In an alternate embodiment of our invention, we have found that the first composite stream could be manipulated to form a second composite stream having an increased number of layers of the property-affecting materials of interest, and that this second composite stream could thereafter be formed into a desired configuration with the same beneficial qualities.
We have discovered, for example, that the objects of the present invention can be achieved by the use of the above-mentioned coextrusion feedblock apparatus to create a first composite stream of a uniform character with respect to layers of property-affecting materials, and in large part by the further selection and use of such appropriate interfacial surface generators as will be described subsequently. Such interfacial surface generators principally are selected to manipulate the first composite stream thus created and thereby form a second composite stream having more layers of the materials of interest than the first composite stream, without causing such distortions of the layers comprising the first composite stream as would prevent the retention of the coextruded character of the first composite stream on completion of the injection, transfer, or compression molding, extrusion blow molding, displacement blow molding or injection blow molding step.
In a particularized application of the present invention, a compatibilizing material may be supplied as an additional material, and layers of this compatibilizing material may be advantageously and non-randomly placed in a selected layer order between any otherwise adjacent layers of incompatible or at least partially incompatible materials. The apparatus and methods provided herein enable the retention of this selected layer order, with the concurrent achievement of one or more of the beneficial characteristics mentioned above with respect to layer continuity and uniformity of composition, through the molding of a first composite stream into a desired configuration or through the formation of a second composite stream and its subsequent molding by one of the various forming processes listed above.
A more detailed explanation of the principles underlying our invention, and of the manner in which the apparatus and methods set forth below accomplish the present invention, need not be undertaken herein. These and additional aspects and advantages of the methods and apparatus of the present invention, and of the articles which are made possible thereby, will however become apparent upon reading the detailed description which follows in conjunction with the accompanying drawings.
FIG. 1 is a schematic of an apparatus of the present invention for injection molding multilayer plastic articles.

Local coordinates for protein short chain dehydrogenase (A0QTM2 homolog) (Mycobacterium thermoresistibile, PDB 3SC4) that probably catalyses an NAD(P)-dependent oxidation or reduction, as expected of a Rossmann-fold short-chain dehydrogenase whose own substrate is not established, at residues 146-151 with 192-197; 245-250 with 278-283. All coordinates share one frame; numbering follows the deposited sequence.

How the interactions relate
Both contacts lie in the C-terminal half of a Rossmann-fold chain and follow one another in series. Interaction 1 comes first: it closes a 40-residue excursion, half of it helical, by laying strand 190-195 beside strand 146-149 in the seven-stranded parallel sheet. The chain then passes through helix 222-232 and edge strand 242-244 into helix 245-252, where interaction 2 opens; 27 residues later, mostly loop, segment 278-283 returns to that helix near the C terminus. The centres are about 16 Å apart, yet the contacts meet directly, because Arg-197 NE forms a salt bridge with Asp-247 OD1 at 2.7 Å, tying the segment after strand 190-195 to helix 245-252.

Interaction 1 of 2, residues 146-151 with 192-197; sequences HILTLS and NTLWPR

FIG. 2 is a schematic illustration of the formation of a second composite stream from a first composite stream in a preferred embodiment of the present invention.
FIG. 3 is an exploded view of a preferred apparatus for forming a second composite stream from a first composite stream as schematically illustrated in FIG. 2.
FIG. 4 photomicrographically illustrates the extent of uniformity of layer thicknesses and evenness of distribution which may be achieved by the apparatus of FIG. 3.
FIG. 5A schematically depicts a preferred apparatus for reducing the exposure of layer edges of a layered stream.
FIG. 5B depicts the inlet and outlet sides of the apparatus of FIG. 5A.
FIG. 6 is a photomicrographic view of a section of a layered melt stream before and after passing through the apparatus of FIG. 5.
FIG. 7 is a set of photomicrographs of cross-sections of articles formed by transfer molding the melt streams produced in FIG. 6.
FIG. 8 is a depiction of the location of cross-sectional micrographs taken with respect to transfer molded parts in a simulation of multicavity injection molding.
FIG. 9 presents the series of micrographs whose location is noted in FIG. 8.
FIGS. 10A-C shows a transfer molding apparatus as used to demonstrate the present invention.
FIG. 1, is a set of cross-sectional photomicrographs of an article of the present invention constructed as set forth in Example 2 below.
Referring now to FIGS. 1-11, and more particularly to FIG. 1, a preferred apparatus 10 of the present invention is schematically illustrated. Extruders 12, 14 and 16 of FIG. 1 are sources of first, second and third diverse heat plastified thermoplastic materials, respectively, although other sources of such materials may be suitably employed as well. It should also be noted that the depiction of only three extruders as in FIG. 1 does not negate the presence and use of perhaps additional or even fewer extruders or sources of thermoplastic materials, where other or fewer materials are sought to be incorporated into layers of a multilayer article to be formed. Additional materials and layers of materials may be required, for example, where two materials, or two materials joined by a third compatibilizing material cannot by themselves impart the desired improvement in properties to the articles to be formed.